Ten women were interviewed about aspects of the sexual relationship they were in when they first experienced female ejaculation. Interview data was analyzed using phenomenology. Analysis revealed the women experienced their first female ejaculation in various types of sexual relationships all of which had some type of personal connection. Three types of personal connections defining their relationships are identified and described including "intimacy, closeness, friendship, or attraction;" "functional;" and "sexual exploration, discovery, learning, or experimentation." The women were experiencing elements that were distinct and unprecedented in the sexual relationship they were in when they first experienced female ejaculation compared to previous and subsequent sexual relationships in which they did not. The most important "primary" elements and differences the women were experiencing are in the following areas: (a) trust, (b) positive traits and behaviors in their partner, (c) sexual receptivity, (d) comfort, (e) feelings for their partner, (f) sexual stimulation, (g) undergoing a biological change or transition, or (h) the overall personal connection that defined their sexual relationship. These "primary" elements and differences in turn created many equally important "secondary" elements and differences the women were experiencing. The "primary" and "secondary" elements and differences the women were experiencing in their sexual relationship when they first ejaculated can help explain the wide range in the age of onset of female ejaculation.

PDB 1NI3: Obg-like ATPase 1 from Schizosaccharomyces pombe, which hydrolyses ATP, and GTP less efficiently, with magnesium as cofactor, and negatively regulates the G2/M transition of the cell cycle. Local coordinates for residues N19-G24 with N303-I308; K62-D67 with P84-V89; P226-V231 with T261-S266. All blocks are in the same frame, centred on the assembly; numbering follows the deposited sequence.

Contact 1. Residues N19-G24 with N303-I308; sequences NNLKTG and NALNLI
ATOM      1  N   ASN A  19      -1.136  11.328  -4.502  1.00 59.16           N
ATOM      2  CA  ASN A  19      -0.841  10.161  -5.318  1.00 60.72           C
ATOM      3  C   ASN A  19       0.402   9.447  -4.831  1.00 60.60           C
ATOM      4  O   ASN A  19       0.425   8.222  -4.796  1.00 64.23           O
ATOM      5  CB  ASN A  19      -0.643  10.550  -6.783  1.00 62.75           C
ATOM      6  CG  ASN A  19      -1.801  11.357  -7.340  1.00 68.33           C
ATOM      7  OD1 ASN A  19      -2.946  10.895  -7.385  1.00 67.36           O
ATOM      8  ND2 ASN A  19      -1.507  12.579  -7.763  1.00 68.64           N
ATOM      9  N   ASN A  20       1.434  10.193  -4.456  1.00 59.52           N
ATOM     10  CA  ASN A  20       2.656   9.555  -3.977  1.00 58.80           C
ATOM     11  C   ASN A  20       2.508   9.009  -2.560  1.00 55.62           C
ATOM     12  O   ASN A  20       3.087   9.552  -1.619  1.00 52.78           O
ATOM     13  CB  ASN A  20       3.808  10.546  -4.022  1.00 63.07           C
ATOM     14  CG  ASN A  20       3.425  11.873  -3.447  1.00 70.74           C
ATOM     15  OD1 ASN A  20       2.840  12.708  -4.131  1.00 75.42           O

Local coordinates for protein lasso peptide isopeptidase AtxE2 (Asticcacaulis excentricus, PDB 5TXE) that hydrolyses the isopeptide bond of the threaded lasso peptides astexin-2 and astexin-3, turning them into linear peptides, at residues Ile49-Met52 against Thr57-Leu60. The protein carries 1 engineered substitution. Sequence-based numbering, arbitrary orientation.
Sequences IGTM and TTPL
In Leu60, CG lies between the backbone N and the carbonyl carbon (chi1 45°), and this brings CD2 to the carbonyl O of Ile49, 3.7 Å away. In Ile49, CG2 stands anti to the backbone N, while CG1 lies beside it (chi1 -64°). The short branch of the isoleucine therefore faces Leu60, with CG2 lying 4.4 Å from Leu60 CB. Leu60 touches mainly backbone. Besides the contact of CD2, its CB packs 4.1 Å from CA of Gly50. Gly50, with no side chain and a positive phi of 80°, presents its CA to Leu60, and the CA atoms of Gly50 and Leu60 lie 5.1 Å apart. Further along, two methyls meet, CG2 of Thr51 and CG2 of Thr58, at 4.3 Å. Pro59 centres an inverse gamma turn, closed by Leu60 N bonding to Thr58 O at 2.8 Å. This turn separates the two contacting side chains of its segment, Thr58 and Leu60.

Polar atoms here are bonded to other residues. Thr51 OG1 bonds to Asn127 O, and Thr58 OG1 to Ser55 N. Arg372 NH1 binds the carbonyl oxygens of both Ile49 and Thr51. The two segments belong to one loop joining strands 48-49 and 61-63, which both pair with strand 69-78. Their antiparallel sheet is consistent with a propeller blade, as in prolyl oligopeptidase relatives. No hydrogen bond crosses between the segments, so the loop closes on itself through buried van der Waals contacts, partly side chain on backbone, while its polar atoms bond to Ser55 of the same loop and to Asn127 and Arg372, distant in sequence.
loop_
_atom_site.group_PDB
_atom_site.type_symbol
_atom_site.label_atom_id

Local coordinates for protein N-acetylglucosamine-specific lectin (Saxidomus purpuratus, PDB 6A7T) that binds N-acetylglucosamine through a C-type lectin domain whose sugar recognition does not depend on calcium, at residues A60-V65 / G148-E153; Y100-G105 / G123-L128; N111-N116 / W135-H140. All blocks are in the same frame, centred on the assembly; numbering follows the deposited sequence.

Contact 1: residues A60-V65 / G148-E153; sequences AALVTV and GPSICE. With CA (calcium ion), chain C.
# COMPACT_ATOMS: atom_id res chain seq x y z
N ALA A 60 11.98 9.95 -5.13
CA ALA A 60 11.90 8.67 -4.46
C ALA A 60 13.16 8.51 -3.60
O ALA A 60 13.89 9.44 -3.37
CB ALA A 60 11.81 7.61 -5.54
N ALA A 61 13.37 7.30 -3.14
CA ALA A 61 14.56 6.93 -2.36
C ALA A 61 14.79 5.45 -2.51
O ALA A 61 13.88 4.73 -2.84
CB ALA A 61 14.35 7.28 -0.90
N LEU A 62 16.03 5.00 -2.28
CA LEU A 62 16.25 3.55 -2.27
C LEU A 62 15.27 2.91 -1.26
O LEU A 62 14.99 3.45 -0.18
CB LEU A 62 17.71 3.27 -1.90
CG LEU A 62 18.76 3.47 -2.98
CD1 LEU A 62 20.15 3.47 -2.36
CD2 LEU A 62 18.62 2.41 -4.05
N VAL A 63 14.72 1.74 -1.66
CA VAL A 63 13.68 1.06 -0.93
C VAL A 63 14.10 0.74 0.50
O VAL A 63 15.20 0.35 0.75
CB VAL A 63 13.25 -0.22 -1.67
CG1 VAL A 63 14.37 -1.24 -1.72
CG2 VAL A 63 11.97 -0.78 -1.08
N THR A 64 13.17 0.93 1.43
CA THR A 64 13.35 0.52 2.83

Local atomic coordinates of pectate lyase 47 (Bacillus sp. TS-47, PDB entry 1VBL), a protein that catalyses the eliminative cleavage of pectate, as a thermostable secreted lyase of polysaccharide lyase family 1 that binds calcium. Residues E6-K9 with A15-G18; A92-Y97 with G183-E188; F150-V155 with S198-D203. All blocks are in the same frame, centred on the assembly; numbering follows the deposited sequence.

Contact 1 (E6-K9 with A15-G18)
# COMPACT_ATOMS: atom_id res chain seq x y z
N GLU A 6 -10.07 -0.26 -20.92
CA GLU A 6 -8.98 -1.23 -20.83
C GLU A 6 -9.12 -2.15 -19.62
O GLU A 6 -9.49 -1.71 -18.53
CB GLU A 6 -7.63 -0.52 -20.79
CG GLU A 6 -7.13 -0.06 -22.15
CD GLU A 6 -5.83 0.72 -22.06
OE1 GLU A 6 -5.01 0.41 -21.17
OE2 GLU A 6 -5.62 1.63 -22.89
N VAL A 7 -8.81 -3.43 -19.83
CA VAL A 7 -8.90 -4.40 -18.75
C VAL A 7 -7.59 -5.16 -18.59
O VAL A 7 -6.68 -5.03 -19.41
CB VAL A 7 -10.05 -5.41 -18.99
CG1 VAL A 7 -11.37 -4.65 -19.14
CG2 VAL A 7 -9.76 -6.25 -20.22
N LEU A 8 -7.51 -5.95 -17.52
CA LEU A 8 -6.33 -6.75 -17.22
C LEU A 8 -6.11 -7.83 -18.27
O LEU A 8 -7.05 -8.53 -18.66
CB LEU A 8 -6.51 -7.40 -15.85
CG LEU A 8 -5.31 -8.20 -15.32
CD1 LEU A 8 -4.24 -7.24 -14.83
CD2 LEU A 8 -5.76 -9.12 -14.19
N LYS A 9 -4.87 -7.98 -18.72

|Commitee:||Fry, Nina E., Rand, Marsha|
|School Location:||United States -- Arizona|
|Source:||MAI 51/06M(E), Masters Abstracts International|
|Keywords:||Ejaculation, Female prostate, G-spot, Orgasm, Phenomenology, Women's sexuality|
Copyright in each Dissertation and Thesis is retained by the author. All Rights Reserved
The supplemental file or files you are about to download were provided to ProQuest by the author as part of a
dissertation or thesis. The supplemental files are provided "AS IS" without warranty. ProQuest is not responsible for the
content, format or impact on the supplemental file(s) on our system. in some cases, the file type may be unknown or
may be a .exe file. We recommend caution as you open such files.
Copyright of the original materials contained in the supplemental file is retained by the author and your access to the
supplemental files is subject to the ProQuest Terms and Conditions of use.
Depending on the size of the file(s) you are downloading, the system may take some time to download them. Please be